We didn't see this balanced-offense iteration of Northwestern at the beginning of the season, and this current state seemed perhaps even more unlikely after two games. Nevertheless, it's where Northwestern is right now: playing differently than we expected them to; firmly in the upper-middle tier of the Big Ten; having lost games we didn't think the Wildcats lose at the beginning of the season and won games we didn't foresee them winning in August.

In that order. And it's the order that provides context for the season, adding color to the void left by the simplistic win-loss mark. It's the reason the general feeling among those around this team is an upbeat one. Northwestern has momentum. This team is playing well, perhaps very well. Those facts are undeniable. Had Northwestern won three of its first four before losing three of its next four (the inverse of what actually happened), that feeling would be more somber in nature. The difference in season arc between last year and this year explains the difference in consensus on how good each Northwestern team actually is/was after seven games, record aside.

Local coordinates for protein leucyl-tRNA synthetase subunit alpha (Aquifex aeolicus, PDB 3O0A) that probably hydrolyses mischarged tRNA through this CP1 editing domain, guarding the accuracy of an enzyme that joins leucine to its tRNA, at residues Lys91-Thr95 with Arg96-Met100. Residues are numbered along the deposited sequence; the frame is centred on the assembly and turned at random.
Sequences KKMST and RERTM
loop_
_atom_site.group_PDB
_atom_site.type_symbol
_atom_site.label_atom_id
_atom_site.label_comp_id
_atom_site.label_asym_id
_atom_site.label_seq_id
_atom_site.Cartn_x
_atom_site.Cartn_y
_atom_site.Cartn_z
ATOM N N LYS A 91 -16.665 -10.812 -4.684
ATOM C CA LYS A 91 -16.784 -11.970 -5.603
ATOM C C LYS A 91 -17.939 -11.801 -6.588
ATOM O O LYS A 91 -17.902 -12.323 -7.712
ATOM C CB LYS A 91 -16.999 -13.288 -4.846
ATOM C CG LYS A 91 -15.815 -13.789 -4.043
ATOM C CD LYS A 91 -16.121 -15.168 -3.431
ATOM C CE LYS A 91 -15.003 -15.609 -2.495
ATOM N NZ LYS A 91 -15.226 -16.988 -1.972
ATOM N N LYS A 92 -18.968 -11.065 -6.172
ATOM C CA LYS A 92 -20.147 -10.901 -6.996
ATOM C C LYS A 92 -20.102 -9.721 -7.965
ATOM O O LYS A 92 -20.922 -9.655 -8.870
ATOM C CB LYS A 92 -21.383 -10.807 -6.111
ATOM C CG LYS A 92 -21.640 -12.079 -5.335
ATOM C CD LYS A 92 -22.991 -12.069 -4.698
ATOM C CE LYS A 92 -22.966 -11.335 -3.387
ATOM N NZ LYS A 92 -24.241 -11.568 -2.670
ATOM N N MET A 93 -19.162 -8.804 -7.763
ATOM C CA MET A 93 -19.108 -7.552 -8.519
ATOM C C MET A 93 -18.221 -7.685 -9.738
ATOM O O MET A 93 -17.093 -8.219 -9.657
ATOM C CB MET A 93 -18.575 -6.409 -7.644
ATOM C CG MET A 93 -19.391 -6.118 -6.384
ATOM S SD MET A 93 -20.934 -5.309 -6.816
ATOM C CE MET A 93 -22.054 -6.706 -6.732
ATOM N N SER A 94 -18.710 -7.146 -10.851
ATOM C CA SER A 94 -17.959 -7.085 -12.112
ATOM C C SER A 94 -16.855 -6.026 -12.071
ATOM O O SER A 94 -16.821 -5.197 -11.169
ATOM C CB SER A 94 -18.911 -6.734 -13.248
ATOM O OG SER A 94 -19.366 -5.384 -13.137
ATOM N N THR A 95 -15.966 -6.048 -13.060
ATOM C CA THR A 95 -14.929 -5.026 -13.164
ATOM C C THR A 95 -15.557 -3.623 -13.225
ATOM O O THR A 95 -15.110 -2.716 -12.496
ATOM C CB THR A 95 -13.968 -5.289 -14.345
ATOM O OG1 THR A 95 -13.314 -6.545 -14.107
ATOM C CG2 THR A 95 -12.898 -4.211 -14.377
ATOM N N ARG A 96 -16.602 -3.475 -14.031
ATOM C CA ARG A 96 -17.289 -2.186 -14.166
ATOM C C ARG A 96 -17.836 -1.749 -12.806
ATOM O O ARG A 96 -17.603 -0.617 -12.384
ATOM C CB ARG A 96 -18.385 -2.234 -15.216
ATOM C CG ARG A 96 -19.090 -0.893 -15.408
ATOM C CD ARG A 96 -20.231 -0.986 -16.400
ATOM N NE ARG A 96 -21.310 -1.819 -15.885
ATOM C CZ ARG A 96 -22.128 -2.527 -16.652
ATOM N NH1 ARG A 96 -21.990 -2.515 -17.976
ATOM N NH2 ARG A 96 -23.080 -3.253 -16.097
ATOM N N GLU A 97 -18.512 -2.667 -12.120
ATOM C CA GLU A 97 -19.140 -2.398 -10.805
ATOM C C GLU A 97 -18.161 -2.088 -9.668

After seven contests this year, Northwestern is 4-3, winners of three straight, 3-1 in Big Ten play, showing tremendous balance offensively and deserving of a ton of credit for salvaging a season that could have been given up on. There's even a chance, albeit not a huge one, that the Wildcats wins the Big Ten West; they'd need to win four of their last five and Nebraska would need to lose three of its last five (though those five include road games at Ohio State and Wisconsin, and a season-ending, very losable game at Iowa). It could happen.

After seven games in 2015, Northwestern had a better record (5-2), but had just been annihilated by Michigan and Iowa by a combined 68 points. There was a belief that Northwestern's start (particularly the win over Stanford) was an aberration, that the Wildcats were trending downward and would prove a worse team that its current record would have had you believe. This year, the same belief that the start must be taken with a grain of salt (particularly the loss to Illinois State), but now we're wondering if Northwestern is better than its record says, a team trending upward that will prove better than its current 4-3 mark conveys.